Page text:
Hey there, time traveller!
This article was published 13/1/2014 (1102 days ago), so information in it may no longer be current.
Winnipeg taxi drivers are rightly offended at the suggestion a lack of attention from drivers was involved in the deaths, in separate incidents, of two Winnipeg men sent home by Grace Hospital late last month. Health Minister Erin Selby's focus on the protocol for taxicab drop-offs of patients discharged from hospitals is a desperate deflection from the real questions about the deaths.
Those questions centre on the quality of care and the decisions made to send the patients home, by taxi, from the Grace emergency ward, one in the middle of the night in bone-chilling cold.
David Silver, 78, was discharged at about 1:30 a.m. Dec. 30 after a diagnosis of kidney stones and gallstones. He was found dead near his doorstep many hours later, and his family said he had suffered a heart attack.
Two days earlier, John Miller collapsed and died on Arlington Street near his home after getting out of a taxi and was found by people in the neighbourhood. His family has told media he had an aneurysm and was advised to seek palliative care.
In both cases, the taxi drivers called by Grace did not wait to ensure the men got into their homes. Ms. Selby has decided the Winnipeg Regional Health Authority must negotiate with the Manitoba Taxicab Board a new protocol that ensures drivers wait and watch until discharged patients get into their homes.
It is far from clear any assistance from taxi drivers would have changed the outcome for these two men, although it might have got paramedics to the scenes sooner. The two deaths have been called critical incidents by the WRHA, which means there was unintended, serious (including deadly) consequence to a patient receiving health services. A review of the care delivered in each will be done.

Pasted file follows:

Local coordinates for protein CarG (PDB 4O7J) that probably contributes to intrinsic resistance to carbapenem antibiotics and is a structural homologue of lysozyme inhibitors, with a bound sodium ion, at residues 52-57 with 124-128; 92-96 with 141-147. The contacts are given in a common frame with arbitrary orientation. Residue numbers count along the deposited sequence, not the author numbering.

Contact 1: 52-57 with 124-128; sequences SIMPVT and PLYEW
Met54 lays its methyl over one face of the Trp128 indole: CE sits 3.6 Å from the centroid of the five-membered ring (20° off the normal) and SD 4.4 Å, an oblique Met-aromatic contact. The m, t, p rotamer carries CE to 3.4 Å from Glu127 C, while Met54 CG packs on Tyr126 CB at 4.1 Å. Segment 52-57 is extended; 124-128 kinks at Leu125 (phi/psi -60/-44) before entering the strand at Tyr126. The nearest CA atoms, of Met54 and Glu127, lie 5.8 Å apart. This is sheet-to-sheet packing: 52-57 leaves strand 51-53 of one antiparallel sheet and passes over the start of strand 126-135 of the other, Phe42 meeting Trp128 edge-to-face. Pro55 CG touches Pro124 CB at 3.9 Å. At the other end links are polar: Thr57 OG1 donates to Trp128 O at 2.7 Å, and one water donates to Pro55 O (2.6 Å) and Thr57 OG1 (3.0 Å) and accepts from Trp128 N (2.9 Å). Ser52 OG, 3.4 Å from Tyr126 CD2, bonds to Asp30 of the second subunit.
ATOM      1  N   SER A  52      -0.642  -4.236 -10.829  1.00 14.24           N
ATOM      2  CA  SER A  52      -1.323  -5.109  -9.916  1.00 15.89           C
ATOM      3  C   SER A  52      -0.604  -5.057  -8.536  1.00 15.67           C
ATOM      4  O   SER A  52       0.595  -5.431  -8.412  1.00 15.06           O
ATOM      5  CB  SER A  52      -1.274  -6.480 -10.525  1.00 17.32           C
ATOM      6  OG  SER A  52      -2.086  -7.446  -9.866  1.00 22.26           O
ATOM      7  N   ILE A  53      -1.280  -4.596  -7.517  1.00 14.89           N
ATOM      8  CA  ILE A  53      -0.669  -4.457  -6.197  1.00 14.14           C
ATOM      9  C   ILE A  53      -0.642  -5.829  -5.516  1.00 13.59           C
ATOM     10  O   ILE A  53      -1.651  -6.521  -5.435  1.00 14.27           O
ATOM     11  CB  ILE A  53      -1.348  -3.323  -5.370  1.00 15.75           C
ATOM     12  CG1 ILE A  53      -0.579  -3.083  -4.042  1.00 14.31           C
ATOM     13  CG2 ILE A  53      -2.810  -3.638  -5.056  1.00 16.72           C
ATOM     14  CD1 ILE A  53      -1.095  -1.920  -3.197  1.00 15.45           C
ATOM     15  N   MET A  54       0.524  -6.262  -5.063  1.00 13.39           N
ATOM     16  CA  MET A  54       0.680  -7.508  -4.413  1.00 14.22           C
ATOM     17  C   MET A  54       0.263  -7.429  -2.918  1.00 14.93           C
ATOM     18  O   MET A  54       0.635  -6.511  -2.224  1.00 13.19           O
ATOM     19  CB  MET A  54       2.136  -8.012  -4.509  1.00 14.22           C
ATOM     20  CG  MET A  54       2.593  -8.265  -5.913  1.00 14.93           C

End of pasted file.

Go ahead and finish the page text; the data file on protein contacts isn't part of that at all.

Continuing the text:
It may be that in both cases, the hospital care was appropriate and the deaths upon discharge could not be foreseen. But the similarity and timing of the cases are what Ms. Selby should be most concerned about. And she cannot harness taxi drivers with a responsibility they are neither capable of discharging nor insured to assume -- their liability insurance covers them only in the cab.
Handi-Transit or private transportation services give door-to-door service and drivers are experienced in assisting people with disabilities. While it may be possible for hospitals to contract for enhanced transportation service, it would only be tidying up a possible loose end. It is unlikely to measurably improve the odds of discharged patients surviving their hospital experience. That is best done by quality health-care service, including diagnosis.
The WRHA has said it will share the outcome of the critical-incident reviews with the families of the two men who died. That ought to be done by way of a full, written report. But Winnipeggers still need to know in a timely manner whether the care delivered at Grace was appropriate or substandard.
Responsible taxi companies should have a policy that expects drivers to see that vulnerable riders make it across their doorstep, especially at night -- it might even make a difference in the rare case. But it should not be government requirement that taxicab drivers become part of the health-care system.
That the health minister so quickly pointed at cab drivers instead of her department is, at the very least, unsettling.